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Gold Stock Trades Editor Jeb Handwerger is a highly sought-after stock analyst syndicated internationally and known throughout the financial industry for his accurate and timely analysis of the equities markets, particularly the metals and mining sector. Subscribe to his FREE Newsletter right now at: http://goldstocktrades.com.
I am a private investor residing in Singapore. I am interested in all kinds of markets and assets but my current views are that very few assets are currently undervalued at the moment.
The only market that I know that is clearly undervalued with good/improving fundamentals is Vietnam. Therefore, most of the posts here will be on Vietnamese stocks.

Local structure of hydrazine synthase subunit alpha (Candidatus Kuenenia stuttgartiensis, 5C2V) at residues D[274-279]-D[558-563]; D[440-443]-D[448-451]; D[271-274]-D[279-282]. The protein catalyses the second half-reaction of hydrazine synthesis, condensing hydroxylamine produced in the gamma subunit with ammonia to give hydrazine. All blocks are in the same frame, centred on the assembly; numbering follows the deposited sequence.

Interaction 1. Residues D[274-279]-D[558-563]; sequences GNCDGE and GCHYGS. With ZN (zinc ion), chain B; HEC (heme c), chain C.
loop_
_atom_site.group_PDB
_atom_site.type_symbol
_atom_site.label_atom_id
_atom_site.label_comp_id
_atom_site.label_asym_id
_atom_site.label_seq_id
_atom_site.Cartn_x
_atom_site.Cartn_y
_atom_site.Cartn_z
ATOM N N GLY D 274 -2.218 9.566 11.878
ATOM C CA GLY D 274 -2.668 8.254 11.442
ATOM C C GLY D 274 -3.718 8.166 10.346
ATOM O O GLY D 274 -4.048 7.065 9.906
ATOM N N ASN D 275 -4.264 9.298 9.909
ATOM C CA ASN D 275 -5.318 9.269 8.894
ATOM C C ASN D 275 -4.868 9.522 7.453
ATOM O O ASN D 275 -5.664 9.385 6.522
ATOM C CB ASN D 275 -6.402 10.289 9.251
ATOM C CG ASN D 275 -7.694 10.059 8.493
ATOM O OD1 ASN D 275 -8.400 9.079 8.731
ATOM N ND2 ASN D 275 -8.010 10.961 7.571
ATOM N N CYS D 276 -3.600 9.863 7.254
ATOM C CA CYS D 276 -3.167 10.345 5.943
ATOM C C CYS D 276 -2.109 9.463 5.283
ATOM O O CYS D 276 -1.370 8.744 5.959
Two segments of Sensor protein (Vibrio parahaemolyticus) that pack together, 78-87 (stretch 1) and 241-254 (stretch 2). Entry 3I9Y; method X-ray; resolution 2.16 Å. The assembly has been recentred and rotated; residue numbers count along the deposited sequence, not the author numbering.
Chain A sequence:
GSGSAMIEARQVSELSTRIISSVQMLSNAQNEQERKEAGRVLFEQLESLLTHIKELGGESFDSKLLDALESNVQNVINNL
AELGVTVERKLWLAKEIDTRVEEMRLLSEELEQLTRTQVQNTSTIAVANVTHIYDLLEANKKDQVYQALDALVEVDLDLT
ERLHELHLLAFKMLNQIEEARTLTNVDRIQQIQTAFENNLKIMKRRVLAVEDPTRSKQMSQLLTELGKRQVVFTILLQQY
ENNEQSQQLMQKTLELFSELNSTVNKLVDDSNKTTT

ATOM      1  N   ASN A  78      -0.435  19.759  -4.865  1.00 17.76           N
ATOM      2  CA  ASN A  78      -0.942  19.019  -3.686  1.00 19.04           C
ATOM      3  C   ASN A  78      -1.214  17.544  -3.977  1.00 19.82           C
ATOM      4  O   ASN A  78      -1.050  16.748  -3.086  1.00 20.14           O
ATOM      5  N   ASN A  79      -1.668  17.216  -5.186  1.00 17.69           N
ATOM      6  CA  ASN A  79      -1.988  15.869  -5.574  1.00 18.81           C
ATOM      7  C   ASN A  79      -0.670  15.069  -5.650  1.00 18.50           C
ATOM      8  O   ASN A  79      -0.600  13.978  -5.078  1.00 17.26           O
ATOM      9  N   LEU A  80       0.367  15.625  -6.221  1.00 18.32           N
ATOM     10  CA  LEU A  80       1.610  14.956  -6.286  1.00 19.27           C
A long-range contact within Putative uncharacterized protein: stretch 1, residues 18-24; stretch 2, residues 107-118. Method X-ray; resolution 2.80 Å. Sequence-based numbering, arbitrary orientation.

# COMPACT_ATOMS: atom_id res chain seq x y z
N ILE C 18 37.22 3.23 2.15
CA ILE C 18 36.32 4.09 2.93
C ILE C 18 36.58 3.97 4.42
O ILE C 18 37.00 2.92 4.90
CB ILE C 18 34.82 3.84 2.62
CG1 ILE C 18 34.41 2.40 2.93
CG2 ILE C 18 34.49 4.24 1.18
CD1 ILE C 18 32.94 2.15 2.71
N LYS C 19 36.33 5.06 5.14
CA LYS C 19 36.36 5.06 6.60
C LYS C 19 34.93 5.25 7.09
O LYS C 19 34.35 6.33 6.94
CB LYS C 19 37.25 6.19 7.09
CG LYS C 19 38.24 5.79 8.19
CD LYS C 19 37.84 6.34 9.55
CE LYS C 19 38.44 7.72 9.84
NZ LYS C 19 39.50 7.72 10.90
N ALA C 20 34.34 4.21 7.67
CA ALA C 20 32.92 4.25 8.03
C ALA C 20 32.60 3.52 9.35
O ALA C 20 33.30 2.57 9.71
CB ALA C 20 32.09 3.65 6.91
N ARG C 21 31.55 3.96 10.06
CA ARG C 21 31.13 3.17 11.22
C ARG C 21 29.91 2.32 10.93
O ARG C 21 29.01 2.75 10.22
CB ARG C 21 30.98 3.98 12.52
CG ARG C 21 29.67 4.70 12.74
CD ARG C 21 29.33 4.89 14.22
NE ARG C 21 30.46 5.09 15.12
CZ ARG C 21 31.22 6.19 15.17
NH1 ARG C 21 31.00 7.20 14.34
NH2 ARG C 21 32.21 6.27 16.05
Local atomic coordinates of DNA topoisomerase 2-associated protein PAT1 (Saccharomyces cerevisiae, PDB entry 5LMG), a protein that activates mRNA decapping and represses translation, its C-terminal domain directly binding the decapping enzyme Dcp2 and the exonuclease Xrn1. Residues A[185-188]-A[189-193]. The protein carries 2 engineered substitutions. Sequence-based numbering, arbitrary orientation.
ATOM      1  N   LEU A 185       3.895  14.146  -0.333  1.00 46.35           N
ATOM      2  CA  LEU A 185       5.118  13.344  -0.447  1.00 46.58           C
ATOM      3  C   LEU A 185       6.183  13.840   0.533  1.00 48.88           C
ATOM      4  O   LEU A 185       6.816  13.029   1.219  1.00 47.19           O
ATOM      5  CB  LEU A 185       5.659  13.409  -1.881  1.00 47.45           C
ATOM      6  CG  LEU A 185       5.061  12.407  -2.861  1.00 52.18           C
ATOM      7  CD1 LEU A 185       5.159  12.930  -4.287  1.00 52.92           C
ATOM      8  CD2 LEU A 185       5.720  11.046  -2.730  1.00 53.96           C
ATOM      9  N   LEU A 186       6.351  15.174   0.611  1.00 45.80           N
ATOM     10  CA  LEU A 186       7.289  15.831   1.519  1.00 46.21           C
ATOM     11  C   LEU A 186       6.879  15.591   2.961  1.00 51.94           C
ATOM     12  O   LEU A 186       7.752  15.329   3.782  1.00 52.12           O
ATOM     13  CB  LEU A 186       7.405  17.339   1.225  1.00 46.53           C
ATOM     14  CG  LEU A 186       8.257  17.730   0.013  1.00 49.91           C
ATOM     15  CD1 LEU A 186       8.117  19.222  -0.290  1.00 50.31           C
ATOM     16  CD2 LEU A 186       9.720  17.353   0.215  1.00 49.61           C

Contact Email: investor-at-futuresasia-dot-com
Investor with more than 5 years experience trading commodities, gold and silver miners, exploration companies, oil and gas, platinum and other hard assets.
The investment style is part contrarian/value and I actively seek investments in distressed sectors.
I run a model fund at Ken Kam's Marketocracy, where they do capital management using the best member mutual fund track records with extensive tabulations of alpha, beta, R-squared, and many other fund management evaluations.
Marketocracy Capital Management offers SMA (Separately Managed Accounts) through FOLIOfn Institutional ($100,000 minimum accounts) set up to track the top 15 or so long-term track records (many 12 years plus) of the 30000 or so active members that run models at their site. My fund is one of those top models available for SMAs.